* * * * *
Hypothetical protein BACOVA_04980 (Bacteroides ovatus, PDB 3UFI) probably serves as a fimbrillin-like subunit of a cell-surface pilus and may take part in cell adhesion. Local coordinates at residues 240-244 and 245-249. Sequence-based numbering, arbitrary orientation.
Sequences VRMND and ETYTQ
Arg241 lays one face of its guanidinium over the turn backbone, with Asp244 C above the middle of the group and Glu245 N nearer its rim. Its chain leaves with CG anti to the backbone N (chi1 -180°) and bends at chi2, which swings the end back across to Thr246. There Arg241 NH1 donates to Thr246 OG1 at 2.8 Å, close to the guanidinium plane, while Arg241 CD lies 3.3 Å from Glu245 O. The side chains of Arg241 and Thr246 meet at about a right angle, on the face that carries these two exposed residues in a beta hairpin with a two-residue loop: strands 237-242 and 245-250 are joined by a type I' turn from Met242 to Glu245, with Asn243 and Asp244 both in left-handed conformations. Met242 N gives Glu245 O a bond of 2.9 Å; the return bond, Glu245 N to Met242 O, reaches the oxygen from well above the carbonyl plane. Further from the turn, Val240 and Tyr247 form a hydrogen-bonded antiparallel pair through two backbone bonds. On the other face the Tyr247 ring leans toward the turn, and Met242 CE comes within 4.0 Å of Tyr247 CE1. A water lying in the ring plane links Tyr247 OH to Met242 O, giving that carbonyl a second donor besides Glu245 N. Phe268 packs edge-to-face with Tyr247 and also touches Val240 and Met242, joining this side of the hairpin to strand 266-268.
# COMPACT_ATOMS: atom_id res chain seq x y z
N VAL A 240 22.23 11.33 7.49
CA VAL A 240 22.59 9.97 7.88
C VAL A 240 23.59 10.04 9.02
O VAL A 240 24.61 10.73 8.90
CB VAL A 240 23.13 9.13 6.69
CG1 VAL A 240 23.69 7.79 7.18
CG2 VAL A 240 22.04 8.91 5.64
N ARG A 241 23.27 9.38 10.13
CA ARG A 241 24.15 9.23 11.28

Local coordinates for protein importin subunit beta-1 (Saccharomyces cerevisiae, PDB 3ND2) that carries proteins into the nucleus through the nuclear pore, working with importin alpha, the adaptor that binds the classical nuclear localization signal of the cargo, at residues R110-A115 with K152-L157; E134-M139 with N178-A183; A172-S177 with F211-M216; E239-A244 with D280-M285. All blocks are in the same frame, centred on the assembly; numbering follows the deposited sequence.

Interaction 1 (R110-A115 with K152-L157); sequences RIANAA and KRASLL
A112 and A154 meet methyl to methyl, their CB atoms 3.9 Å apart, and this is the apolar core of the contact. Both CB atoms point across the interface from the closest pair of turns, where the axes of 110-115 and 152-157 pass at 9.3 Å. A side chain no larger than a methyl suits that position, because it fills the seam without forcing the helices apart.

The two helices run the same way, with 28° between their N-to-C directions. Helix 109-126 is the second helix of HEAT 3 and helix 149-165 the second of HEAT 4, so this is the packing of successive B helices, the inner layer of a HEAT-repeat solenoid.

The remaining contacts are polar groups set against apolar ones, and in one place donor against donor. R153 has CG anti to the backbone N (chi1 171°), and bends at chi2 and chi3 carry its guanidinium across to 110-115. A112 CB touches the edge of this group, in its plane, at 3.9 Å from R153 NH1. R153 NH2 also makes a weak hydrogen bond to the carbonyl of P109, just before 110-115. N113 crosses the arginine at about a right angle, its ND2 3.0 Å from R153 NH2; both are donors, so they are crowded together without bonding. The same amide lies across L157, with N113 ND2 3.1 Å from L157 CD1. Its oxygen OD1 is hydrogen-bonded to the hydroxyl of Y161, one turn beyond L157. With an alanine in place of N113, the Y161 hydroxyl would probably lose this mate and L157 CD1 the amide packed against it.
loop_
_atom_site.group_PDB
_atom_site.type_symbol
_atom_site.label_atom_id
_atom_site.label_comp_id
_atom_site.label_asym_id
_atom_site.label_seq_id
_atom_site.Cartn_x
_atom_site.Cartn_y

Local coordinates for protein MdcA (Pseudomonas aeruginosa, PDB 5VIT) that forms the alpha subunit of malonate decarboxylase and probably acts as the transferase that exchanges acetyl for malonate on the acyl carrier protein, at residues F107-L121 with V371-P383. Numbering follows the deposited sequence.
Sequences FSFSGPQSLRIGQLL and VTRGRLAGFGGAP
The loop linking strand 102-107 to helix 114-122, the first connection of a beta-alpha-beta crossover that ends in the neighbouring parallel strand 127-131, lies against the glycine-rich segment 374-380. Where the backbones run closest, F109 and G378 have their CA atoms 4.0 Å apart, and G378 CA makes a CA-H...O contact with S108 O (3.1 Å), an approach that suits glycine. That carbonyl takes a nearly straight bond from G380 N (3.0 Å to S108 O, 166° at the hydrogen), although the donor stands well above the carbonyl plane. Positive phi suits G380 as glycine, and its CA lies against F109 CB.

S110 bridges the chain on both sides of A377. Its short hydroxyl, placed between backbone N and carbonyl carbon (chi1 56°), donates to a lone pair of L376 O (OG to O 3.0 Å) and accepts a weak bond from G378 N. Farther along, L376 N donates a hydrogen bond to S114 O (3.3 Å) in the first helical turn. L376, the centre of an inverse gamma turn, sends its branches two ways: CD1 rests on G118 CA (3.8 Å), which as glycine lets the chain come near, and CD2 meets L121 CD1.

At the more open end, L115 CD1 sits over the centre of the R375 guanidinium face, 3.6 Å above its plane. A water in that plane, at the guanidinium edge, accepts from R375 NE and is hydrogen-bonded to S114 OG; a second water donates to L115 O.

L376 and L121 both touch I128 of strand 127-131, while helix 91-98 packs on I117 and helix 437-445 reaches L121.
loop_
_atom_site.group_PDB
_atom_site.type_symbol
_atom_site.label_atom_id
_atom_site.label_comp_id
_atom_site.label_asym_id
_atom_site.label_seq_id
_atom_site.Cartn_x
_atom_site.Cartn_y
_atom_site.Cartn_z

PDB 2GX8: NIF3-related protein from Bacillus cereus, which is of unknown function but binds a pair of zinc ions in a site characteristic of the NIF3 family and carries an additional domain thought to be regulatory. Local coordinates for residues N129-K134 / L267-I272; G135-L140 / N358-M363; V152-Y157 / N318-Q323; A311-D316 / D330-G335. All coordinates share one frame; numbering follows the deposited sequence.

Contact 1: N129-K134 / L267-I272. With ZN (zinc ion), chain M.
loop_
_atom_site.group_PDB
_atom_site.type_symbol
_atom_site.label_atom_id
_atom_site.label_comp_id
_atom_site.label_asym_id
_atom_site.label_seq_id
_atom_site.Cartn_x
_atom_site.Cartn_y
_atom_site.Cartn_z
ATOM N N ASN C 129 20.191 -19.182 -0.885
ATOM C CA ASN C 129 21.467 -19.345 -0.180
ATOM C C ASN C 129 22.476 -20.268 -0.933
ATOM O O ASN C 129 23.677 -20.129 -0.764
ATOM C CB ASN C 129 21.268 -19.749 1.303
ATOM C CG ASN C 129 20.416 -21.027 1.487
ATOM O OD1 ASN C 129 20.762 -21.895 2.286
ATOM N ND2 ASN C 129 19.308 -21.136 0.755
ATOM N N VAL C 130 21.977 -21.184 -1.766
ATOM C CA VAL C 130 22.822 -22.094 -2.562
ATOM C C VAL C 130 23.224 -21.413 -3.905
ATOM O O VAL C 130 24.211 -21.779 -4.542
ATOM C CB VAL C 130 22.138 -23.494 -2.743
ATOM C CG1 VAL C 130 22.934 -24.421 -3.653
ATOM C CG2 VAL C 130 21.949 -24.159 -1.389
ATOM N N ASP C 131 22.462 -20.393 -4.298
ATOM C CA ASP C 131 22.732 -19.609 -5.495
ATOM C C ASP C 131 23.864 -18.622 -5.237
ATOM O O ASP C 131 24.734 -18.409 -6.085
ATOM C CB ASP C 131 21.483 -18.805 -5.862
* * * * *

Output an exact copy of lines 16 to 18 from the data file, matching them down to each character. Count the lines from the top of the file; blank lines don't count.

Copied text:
A112 and A154 meet methyl to methyl, their CB atoms 3.9 Å apart, and this is the apolar core of the contact. Both CB atoms point across the interface from the closest pair of turns, where the axes of 110-115 and 152-157 pass at 9.3 Å. A side chain no larger than a methyl suits that position, because it fills the seam without forcing the helices apart.

The two helices run the same way, with 28° between their N-to-C directions. Helix 109-126 is the second helix of HEAT 3 and helix 149-165 the second of HEAT 4, so this is the packing of successive B helices, the inner layer of a HEAT-repeat solenoid.

The remaining contacts are polar groups set against apolar ones, and in one place donor against donor. R153 has CG anti to the backbone N (chi1 171°), and bends at chi2 and chi3 carry its guanidinium across to 110-115. A112 CB touches the edge of this group, in its plane, at 3.9 Å from R153 NH1. R153 NH2 also makes a weak hydrogen bond to the carbonyl of P109, just before 110-115. N113 crosses the arginine at about a right angle, its ND2 3.0 Å from R153 NH2; both are donors, so they are crowded together without bonding. The same amide lies across L157, with N113 ND2 3.1 Å from L157 CD1. Its oxygen OD1 is hydrogen-bonded to the hydroxyl of Y161, one turn beyond L157. With an alanine in place of N113, the Y161 hydroxyl would probably lose this mate and L157 CD1 the amide packed against it.